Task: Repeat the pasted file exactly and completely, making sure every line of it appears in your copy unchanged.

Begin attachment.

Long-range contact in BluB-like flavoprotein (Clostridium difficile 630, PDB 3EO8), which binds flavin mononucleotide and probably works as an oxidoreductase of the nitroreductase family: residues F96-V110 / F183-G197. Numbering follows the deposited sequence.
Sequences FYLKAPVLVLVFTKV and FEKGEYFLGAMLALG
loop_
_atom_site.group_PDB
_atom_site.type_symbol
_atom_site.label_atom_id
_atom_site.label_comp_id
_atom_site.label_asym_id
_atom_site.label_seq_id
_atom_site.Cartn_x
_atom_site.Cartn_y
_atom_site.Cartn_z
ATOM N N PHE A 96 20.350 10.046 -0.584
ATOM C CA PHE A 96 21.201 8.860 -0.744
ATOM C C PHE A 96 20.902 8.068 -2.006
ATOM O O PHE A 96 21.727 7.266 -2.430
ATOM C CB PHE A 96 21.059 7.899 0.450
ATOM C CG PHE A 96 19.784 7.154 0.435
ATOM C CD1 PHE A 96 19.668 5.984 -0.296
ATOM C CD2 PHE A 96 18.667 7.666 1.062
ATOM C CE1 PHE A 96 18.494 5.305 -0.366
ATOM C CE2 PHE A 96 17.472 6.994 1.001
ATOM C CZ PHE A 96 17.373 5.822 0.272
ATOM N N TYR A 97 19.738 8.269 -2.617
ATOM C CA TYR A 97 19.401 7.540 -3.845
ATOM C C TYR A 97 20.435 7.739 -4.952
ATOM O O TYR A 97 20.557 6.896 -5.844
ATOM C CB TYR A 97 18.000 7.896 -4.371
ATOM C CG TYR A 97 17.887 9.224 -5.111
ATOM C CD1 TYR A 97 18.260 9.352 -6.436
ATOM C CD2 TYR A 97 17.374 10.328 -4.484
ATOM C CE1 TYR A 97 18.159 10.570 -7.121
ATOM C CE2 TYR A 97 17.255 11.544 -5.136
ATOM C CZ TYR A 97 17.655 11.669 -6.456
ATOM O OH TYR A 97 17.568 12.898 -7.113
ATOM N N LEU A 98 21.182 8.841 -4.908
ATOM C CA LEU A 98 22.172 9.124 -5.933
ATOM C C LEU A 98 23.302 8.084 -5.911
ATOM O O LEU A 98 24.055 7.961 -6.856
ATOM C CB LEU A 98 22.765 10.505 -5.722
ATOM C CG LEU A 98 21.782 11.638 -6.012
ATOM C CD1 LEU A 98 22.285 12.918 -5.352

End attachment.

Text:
Long-range contact in BluB-like flavoprotein (Clostridium difficile 630, PDB 3EO8), which binds flavin mononucleotide and probably works as an oxidoreductase of the nitroreductase family: residues F96-V110 / F183-G197. Numbering follows the deposited sequence.
Sequences FYLKAPVLVLVFTKV and FEKGEYFLGAMLALG
loop_
_atom_site.group_PDB
_atom_site.type_symbol
_atom_site.label_atom_id
_atom_site.label_comp_id
_atom_site.label_asym_id
_atom_site.label_seq_id
_atom_site.Cartn_x
_atom_site.Cartn_y
_atom_site.Cartn_z
ATOM N N PHE A 96 20.350 10.046 -0.584
ATOM C CA PHE A 96 21.201 8.860 -0.744
ATOM C C PHE A 96 20.902 8.068 -2.006
ATOM O O PHE A 96 21.727 7.266 -2.430
ATOM C CB PHE A 96 21.059 7.899 0.450
ATOM C CG PHE A 96 19.784 7.154 0.435
ATOM C CD1 PHE A 96 19.668 5.984 -0.296
ATOM C CD2 PHE A 96 18.667 7.666 1.062
ATOM C CE1 PHE A 96 18.494 5.305 -0.366
ATOM C CE2 PHE A 96 17.472 6.994 1.001
ATOM C CZ PHE A 96 17.373 5.822 0.272
ATOM N N TYR A 97 19.738 8.269 -2.617
ATOM C CA TYR A 97 19.401 7.540 -3.845
ATOM C C TYR A 97 20.435 7.739 -4.952
ATOM O O TYR A 97 20.557 6.896 -5.844
ATOM C CB TYR A 97 18.000 7.896 -4.371
ATOM C CG TYR A 97 17.887 9.224 -5.111
ATOM C CD1 TYR A 97 18.260 9.352 -6.436
ATOM C CD2 TYR A 97 17.374 10.328 -4.484
ATOM C CE1 TYR A 97 18.159 10.570 -7.121
ATOM C CE2 TYR A 97 17.255 11.544 -5.136
ATOM C CZ TYR A 97 17.655 11.669 -6.456
ATOM O OH TYR A 97 17.568 12.898 -7.113
ATOM N N LEU A 98 21.182 8.841 -4.908
ATOM C CA LEU A 98 22.172 9.124 -5.933
ATOM C C LEU A 98 23.302 8.084 -5.911
ATOM O O LEU A 98 24.055 7.961 -6.856
ATOM C CB LEU A 98 22.765 10.505 -5.722
ATOM C CG LEU A 98 21.782 11.638 -6.012
ATOM C CD1 LEU A 98 22.285 12.918 -5.352